This Thanksgiving, Paul Katcher wanted to reflect not only on what he’s grateful for, but also for all the choices he doesn’t have to make, the kind of bleak decisions faced by Syrian civilians caught in the middle of the country’s brutal civil war.
“Every year we get together and say we’re thankful for our health, but what does that really mean? What I’m really thankful for is that I don’t have to make the decision — like, my house just blew up, and one of my kids is dead under the rubble. Do I go through the rubble and bury him or do I try to save the rest of my family?,” Katcher says. “All these terrible decisions I never have to make. That’s what I’m really thankful for and I think if people can be appreciative of things they don’t have to do, that would be great.
That thought led Katcher, a computer programmer and former Army reservist based in the San Jose area, to create a web app that gives users an easy way to share their Thanksgiving meal with refugees, via a donation to nonprofits working to stem the crisis on the ground.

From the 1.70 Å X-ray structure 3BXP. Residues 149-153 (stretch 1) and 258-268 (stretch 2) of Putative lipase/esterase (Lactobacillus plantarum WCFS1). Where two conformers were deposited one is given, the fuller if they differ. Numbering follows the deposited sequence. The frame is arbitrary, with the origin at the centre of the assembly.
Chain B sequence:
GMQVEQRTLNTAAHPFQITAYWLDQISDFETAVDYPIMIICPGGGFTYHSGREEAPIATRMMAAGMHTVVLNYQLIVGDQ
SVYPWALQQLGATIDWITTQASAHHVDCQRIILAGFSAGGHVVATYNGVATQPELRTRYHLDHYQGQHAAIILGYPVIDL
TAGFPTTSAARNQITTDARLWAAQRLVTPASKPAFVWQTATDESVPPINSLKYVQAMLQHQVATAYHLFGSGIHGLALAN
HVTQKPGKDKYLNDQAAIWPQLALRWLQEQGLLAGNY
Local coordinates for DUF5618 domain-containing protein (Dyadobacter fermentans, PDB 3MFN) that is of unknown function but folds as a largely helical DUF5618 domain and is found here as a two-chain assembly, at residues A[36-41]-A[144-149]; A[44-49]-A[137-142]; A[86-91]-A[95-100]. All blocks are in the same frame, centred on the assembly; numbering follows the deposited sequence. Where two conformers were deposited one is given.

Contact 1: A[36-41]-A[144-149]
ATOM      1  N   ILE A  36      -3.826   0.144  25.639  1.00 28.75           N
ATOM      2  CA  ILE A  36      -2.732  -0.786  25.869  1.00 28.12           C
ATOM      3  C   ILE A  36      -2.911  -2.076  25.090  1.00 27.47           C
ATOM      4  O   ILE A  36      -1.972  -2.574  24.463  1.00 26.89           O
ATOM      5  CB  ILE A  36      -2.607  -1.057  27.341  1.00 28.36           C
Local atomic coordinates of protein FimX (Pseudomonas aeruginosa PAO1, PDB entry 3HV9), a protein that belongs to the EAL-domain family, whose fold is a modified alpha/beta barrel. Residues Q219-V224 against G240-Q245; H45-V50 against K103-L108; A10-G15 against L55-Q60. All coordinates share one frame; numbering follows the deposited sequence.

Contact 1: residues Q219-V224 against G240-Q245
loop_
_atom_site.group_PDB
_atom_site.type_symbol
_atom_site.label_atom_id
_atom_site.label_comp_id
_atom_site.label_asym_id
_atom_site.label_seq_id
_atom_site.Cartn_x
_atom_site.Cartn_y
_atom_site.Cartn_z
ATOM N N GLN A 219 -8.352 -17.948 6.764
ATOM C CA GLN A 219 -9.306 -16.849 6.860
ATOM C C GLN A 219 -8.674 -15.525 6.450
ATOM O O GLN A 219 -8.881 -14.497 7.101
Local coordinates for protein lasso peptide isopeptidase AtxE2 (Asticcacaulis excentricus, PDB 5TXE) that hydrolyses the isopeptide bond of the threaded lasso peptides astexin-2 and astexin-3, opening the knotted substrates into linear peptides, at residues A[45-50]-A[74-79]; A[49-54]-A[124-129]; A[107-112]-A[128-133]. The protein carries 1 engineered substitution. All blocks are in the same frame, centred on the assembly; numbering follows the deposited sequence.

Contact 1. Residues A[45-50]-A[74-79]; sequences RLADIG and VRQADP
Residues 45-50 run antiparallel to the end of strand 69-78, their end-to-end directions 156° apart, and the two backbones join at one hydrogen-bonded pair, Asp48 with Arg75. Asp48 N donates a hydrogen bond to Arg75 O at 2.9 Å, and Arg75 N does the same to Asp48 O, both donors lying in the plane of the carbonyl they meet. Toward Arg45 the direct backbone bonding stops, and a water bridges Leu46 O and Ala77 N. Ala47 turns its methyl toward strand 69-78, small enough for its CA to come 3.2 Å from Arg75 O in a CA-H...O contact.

The interactive app, called Thanksgiving for Syria, allows users to first calculate the cost of their meal, and then pick a charity to donate either the full cost or half, depending on their their preference. Katcher used a list of charities highlighted in PRI’s roundup of nonprofits working in Syria and neighboring counties, from earlier this year.
Katcher got the idea for the app from a tradition his family had while he was growing up in Wayne, Michigan, a small city west of Detroit. Every Thanksgiving, the family would donate half the cost of their meal to a charity. In the wake of the Paris attacks, Katcher thought it would be good to extend that same principle to helping Syrian refugees.
He figured that other people would do the same, if the could just find a way to make it easy.
Photo courtsey of Paul Katcher.
“I know so many other people that would do this if it was just easy enough for them. I got some experience as a developer here in the Silicon Valley, so it was no big deal just to put the site together once I had the idea.”
He launched the site on Nov. 19. At first, he figured it would just be useful for his friends and family, but it may have started to catch on with a larger audience. The site has just over 3,000 unique visits and 600 shares on Facebook.
He hopes lots more people will share it, independent of their political inclinations. He sees it as something that even a stereotypical “drunk uncle” at the Thanksgiving table could get behind.
“Regardless of your politics or what you feel who did what, there are millions of people who really need help right now, and we live in a day and age where it’s easier than ever to actually do something real about it,” he says.
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